DT, phone home

We’re five days into another lap around the Sun, but we’re flying blind — that big yellow ball is proving hard to locate here in the Duke City.

Though we do have plenty of ice and snow left over from the old year, for anyone who likes that sort of thing.

Our unseasonably wintry weather is a mouse fart compared to the shit monsoon swamping the nation’s capital, though.

And with Darth Cheeto angrily dumping pretty much everyone except his storm troopers onto a dole he won’t pay, and the Chinese more interested in exploring the moon than the wowie-zowies of Apple’s latest and greatest black monolith, you have to wonder how much longer it’ll be before we’re all debating property rights with thigh bones around the ol’ water hole again. Ook ook ook.

That’s right, Star Child, it’s time for the first Radio Free Dogpatch of 2019. Put a glide in your stride and a dip in your hip, and come on up to the Mothership. Mind the yellow snow. …

P L A Y    R A D I O    F R E E    D O G P A T C H

• Technical notes: This episode was recorded with an Audio-Technica AT2035 microphone, a Focusrite Scarlett 2i2 USB audio interface, Rogue Amoeba’s Audio Hijack, and a 2012 MacBook Air. Additional jabber via an Audio-Technica ATR2100-USB mic and a Behringer XENYX 1200USB mixer wired to a 2014 MacBook Pro with an external LG 24MP59HT-P monitor, which I used to edit the audio with Apple’s GarageBand. Doc Strangelove and his backup band, Monk and the Monoliths, appear courtesy of Stan “The Man” Kubrick, who has Gone Beyond and will never know. Tires on ice from Freesound.org. Snow-shoveling performed and recorded by Your Humble Narrator using a plastic grain hog and a Sony ICD-UX533, which also did a fine job of capturing the sounds of a blizzard from inside El Rancho Pendejo.

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23 Responses to “DT, phone home”

  1. Pat O'Brien Says:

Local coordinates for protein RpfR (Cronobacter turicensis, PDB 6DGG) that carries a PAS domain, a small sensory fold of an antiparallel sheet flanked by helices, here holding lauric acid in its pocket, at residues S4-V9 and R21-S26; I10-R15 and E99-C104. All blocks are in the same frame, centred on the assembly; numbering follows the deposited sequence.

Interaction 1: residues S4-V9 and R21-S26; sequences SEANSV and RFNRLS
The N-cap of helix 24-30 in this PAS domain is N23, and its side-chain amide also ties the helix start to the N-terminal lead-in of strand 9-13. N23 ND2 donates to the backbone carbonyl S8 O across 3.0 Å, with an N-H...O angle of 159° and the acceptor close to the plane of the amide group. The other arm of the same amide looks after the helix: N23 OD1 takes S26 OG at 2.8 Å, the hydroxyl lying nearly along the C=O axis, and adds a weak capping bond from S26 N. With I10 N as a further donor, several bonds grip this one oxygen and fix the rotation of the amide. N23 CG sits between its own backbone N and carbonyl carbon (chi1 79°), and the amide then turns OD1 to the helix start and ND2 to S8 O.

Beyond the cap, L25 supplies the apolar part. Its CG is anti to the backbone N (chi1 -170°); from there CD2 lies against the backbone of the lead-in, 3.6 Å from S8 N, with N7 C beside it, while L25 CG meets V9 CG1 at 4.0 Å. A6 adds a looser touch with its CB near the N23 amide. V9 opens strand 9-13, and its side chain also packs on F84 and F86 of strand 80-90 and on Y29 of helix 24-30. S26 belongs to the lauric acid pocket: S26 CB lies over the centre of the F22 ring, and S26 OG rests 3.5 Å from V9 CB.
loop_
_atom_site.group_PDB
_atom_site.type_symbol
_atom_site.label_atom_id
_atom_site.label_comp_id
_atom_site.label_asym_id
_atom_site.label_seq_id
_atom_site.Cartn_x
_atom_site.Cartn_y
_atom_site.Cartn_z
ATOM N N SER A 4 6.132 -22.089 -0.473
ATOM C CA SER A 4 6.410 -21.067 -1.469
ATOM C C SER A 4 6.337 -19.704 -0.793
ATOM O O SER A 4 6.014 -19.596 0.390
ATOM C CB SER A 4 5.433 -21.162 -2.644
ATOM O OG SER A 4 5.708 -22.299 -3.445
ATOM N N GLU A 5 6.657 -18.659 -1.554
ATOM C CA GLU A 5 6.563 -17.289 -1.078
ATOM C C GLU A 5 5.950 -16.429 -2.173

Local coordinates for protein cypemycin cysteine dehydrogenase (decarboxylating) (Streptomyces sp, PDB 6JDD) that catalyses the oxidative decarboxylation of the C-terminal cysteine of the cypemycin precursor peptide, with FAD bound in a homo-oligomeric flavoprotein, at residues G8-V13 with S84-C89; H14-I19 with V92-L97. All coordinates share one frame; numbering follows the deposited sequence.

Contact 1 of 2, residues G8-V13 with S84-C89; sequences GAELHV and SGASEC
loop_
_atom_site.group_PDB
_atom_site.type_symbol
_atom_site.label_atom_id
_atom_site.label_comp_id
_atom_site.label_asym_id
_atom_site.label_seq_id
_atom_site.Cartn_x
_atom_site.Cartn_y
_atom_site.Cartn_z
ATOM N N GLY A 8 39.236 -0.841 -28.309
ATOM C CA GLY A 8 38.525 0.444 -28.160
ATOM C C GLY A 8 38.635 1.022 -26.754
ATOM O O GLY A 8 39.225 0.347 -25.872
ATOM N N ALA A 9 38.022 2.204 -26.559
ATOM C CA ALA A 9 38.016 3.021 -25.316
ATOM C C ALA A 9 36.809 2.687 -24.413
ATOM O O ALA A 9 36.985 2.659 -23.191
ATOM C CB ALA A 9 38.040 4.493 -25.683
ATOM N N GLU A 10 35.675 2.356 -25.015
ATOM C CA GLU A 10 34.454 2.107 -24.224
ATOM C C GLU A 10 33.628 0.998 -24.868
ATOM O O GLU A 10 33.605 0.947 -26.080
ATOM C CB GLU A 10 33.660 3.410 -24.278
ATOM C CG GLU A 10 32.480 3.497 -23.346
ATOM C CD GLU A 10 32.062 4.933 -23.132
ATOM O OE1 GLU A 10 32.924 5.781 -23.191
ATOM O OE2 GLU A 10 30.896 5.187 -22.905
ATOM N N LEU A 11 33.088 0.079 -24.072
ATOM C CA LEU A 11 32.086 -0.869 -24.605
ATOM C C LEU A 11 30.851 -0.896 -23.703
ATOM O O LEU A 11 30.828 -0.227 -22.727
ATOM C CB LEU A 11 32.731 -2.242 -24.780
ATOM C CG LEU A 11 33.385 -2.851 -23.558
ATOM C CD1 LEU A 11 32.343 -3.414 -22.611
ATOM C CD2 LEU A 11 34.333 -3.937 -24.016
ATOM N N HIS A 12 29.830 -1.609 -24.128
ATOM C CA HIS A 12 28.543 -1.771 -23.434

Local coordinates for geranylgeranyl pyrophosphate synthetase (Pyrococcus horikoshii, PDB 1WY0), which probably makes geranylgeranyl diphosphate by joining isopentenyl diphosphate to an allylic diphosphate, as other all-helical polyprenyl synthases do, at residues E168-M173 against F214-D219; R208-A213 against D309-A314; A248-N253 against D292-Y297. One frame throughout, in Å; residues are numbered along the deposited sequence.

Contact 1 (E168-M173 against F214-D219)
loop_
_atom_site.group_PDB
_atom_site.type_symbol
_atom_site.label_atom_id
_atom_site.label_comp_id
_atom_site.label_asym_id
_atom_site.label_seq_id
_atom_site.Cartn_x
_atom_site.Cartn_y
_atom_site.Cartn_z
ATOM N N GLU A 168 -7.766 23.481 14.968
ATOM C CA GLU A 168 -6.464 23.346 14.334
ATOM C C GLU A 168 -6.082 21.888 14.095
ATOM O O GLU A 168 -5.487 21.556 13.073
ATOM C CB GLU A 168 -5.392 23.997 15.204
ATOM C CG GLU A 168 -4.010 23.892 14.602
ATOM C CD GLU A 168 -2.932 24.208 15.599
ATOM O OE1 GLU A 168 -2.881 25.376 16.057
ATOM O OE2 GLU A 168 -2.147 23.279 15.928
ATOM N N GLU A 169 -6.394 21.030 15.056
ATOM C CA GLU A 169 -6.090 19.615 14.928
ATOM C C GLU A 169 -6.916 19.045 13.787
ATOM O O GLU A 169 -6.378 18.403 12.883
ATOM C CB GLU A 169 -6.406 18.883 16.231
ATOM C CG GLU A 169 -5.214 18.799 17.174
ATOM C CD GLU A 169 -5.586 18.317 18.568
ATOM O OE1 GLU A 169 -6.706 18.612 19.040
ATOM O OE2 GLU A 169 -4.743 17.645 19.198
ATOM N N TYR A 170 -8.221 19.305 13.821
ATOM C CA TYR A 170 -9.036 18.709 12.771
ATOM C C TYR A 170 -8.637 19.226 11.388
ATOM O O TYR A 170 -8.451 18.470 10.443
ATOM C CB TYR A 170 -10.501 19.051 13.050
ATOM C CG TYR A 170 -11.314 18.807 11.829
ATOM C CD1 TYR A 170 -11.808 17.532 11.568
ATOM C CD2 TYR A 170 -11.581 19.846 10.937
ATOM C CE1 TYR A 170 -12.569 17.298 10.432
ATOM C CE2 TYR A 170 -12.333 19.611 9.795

2. Libby Says:

    Great RFD! Your weather is another insult to your body after your fall. I winced at the icy driveway scene. I’ve just missed the tree at the edge of my driveway too many times to count. I cringed at the shoveling bit. We won’t talk about visceral reactions to the shutdown and the POSPOTUS.

    • Patrick O'Grady Says:

      Hey, thanks, Libby. The snow removal was dicey there for a while. Our driveway starts shallow, gets steep, and then levels out just before the garage, and it doesn’t get much sun this time of year, especially when there isn’t any.

      With a chewed-up right hand and dodgy left knee, it was hard to find a comfortable, stable way to shovel, if there is such a thing.

      Sliding backward down the road at the Weirdcliffe place was scary, scary, scary. I could feel the traction starting to vanish as we skittered up that long icy stretch, and I could see a dry patch of dirt just ahead, but we didn’t get there, and back we slid.

      I got the truck stopped once and told Herself to bail out, and that’s when my next attempt at forward progress sent me scooting even further down the road and into the snowbank.

      That was a steep road — 430 vertical feet in 1.1 miles — and there were a couple places where if you intercoursed the penguin somehow and went over the edge, it was a long way down.

      Herself nearly took a tumble one winter trying to back out of our driveway in a Ford Exploder. She’d have rolled that sucker the short, fast way down the hill to where we got stuck in that snowbank in the Tacoma, and it would not have been pretty.

      I miss a few things about living in that house, but the road is not one of them.

      • Libby Says:

        The driveway in Weirdcliffe probably had 3 separate “biospheres” in addition to the length, vertical gain plus high altitude. And, as you well know, a very ordinary driveway can be impossible or tricky to navigate!